Invermere & District Hospital rated in CBC’s Fifth Estate evaluation

Interior Health president and CEO says subjective survey overlooks indicator

The popular CBC television show Fifth Estate recently rated hospitals throughout Canada, and while the Invermere & District Hospital was evaluated with results posted on www.cbc.ca, the facility failed to receive a letter grade, similar to a public school report card, due to insufficient input.

There were, however, two categories for which it was evaluated, and they earned the valley’s hospital an A+ and B.

The A+ was awarded for the Invermere & District Hospital’s rate of “re-admission after medical treatment”, a rate that is more than two points below the national rate. According to the evaluation, only 11.1 of every 100 patients are re-admitted to the Invermere hospital, compared to 13.3 nationally; not an uncommon statistic for hospitals in smaller communities where major operations occur less frequently, thus lowering the re-admission rate.

The local hospital’s B grade came from performance in “nurse-sensitive adverse events, medical patients”, which tracks the quality of nursing care. Grading is based on the rate of patients who develop problems such as urinary tract infections, bed sore, pneumonia or broken bones. Locally, 13.13 of every 1,000 patients develop such issues, which compares to 29.19 nationally.

In five categories — respect, communication, timeliness, cleanliness, and “would recommend” — the Invermere & District Hospital’s average rating was four out of five based on results from 27 voters.

The website indicates the hospital has eight beds for acute care, hourly rates for parking, and an active emergency room. There were 528 patients last year, whose visits were an average of 4.59 days.

Dr. Robert Halpenny, Interior Health president and CEO, replied to the results through a press release.

“Interior Health recognizes and supports the importance of transparency and accountability and we welcome third party reviews that make information accessible to our patients and also identify areas where we can make improvements,” he states. “However, along with other health authorities and jurisdictions in Canada, I have a number of concerns with subjective surveys and the CBC Rate My Hospital project.”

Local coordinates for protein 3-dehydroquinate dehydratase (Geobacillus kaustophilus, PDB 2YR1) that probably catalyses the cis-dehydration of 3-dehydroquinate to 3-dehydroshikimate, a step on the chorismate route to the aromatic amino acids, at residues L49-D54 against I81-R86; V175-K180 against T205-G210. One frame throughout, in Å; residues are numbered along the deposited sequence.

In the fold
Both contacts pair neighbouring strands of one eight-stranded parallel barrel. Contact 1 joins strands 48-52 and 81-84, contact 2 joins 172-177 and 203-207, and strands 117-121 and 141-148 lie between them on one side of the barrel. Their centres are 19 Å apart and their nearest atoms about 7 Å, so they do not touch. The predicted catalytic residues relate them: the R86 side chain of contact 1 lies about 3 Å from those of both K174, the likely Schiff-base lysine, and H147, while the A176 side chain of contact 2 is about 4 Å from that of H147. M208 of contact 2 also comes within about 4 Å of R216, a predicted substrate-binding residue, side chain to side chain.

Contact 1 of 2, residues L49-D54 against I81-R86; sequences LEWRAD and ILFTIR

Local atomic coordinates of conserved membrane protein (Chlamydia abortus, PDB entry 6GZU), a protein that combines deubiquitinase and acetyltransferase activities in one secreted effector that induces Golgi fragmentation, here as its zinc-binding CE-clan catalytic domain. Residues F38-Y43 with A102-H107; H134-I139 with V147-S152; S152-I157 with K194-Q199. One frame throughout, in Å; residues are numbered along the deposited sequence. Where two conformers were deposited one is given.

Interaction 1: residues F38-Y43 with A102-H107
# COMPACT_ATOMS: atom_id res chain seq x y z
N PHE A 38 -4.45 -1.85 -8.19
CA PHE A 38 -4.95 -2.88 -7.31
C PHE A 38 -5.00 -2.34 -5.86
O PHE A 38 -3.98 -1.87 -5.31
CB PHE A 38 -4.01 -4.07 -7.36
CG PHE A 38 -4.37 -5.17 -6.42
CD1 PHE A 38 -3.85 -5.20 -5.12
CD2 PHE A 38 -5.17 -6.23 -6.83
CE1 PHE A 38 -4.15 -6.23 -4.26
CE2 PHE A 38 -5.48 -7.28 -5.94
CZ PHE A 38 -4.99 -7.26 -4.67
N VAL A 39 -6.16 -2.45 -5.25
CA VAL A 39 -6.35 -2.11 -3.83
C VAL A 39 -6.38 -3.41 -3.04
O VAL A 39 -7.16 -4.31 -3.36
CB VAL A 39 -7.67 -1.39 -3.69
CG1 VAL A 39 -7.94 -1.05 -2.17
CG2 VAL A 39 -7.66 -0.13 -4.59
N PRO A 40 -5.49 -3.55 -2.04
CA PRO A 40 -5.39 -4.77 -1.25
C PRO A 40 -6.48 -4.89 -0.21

He said  the data used to calculate the rankings came from numerous sources that were “reviewed, prioritized, and ranked by a panel of experts selected by CBC.

“I am concerned that these rankings do not include many of the clinical indicators we look at in measuring and improving the quality care we provide in Interior Health.”

All six Interior Health facilities received a B or average rating.

Halpenny said Interior Health relies on the independent Canadian Institute for Health Information’s Canadian Hospital Reporting Project, which publicly posts the five clinical indicators that CBC used in its ratings, in additional to 16 others.

“Interior Health relies on CIHI because of their rigorous methods and focus on accuracy, standardization, and reliable indicators,” he states in the release.

Over 91 per cent of patients who received care at Interior Health’s facilities said the overall quality of their care and services was “excellent, very good, or good” through their most recent patient satisfaction survey, said Halpenny. The results can be found on the website of the Ministry of Health.

“I believe the care we provide at hospitals, health centres, and in our communities is excellent, but there are challenges and we are always looking for ways to improve,” he said.

 

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